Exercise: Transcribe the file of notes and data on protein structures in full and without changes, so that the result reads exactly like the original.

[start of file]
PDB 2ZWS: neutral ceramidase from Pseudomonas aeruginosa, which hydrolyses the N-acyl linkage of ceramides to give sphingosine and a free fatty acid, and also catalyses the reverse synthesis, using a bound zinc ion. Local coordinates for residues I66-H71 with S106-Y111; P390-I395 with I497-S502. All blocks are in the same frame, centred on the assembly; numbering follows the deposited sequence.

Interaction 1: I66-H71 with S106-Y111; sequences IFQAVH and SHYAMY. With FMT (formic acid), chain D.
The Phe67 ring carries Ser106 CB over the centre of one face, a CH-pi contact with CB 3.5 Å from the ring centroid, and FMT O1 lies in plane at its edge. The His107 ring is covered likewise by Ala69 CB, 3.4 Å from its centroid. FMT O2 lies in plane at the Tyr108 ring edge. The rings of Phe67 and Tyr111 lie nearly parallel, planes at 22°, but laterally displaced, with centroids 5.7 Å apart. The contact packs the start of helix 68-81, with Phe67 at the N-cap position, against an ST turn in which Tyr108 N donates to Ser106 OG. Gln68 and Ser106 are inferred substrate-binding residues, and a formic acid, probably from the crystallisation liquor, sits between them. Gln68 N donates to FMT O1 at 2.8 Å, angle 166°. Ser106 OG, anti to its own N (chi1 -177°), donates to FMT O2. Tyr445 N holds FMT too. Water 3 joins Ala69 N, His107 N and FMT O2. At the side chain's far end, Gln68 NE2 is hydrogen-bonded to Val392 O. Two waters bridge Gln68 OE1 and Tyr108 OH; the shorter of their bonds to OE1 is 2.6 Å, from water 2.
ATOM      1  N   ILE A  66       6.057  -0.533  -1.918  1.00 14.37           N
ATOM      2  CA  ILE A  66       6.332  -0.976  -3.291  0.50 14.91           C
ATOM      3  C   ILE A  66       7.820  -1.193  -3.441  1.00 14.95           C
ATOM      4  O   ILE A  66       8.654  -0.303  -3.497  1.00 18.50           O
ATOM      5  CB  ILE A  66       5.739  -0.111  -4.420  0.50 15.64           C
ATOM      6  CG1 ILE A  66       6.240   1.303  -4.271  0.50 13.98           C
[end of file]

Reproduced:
PDB 2ZWS: neutral ceramidase from Pseudomonas aeruginosa, which hydrolyses the N-acyl linkage of ceramides to give sphingosine and a free fatty acid, and also catalyses the reverse synthesis, using a bound zinc ion. Local coordinates for residues I66-H71 with S106-Y111; P390-I395 with I497-S502. All blocks are in the same frame, centred on the assembly; numbering follows the deposited sequence.

Interaction 1: I66-H71 with S106-Y111; sequences IFQAVH and SHYAMY. With FMT (formic acid), chain D.
The Phe67 ring carries Ser106 CB over the centre of one face, a CH-pi contact with CB 3.5 Å from the ring centroid, and FMT O1 lies in plane at its edge. The His107 ring is covered likewise by Ala69 CB, 3.4 Å from its centroid. FMT O2 lies in plane at the Tyr108 ring edge. The rings of Phe67 and Tyr111 lie nearly parallel, planes at 22°, but laterally displaced, with centroids 5.7 Å apart. The contact packs the start of helix 68-81, with Phe67 at the N-cap position, against an ST turn in which Tyr108 N donates to Ser106 OG. Gln68 and Ser106 are inferred substrate-binding residues, and a formic acid, probably from the crystallisation liquor, sits between them. Gln68 N donates to FMT O1 at 2.8 Å, angle 166°. Ser106 OG, anti to its own N (chi1 -177°), donates to FMT O2. Tyr445 N holds FMT too. Water 3 joins Ala69 N, His107 N and FMT O2. At the side chain's far end, Gln68 NE2 is hydrogen-bonded to Val392 O. Two waters bridge Gln68 OE1 and Tyr108 OH; the shorter of their bonds to OE1 is 2.6 Å, from water 2.
ATOM      1  N   ILE A  66       6.057  -0.533  -1.918  1.00 14.37           N
ATOM      2  CA  ILE A  66       6.332  -0.976  -3.291  0.50 14.91           C
ATOM      3  C   ILE A  66       7.820  -1.193  -3.441  1.00 14.95           C
ATOM      4  O   ILE A  66       8.654  -0.303  -3.497  1.00 18.50           O
ATOM      5  CB  ILE A  66       5.739  -0.111  -4.420  0.50 15.64           C
ATOM      6  CG1 ILE A  66       6.240   1.303  -4.271  0.50 13.98           C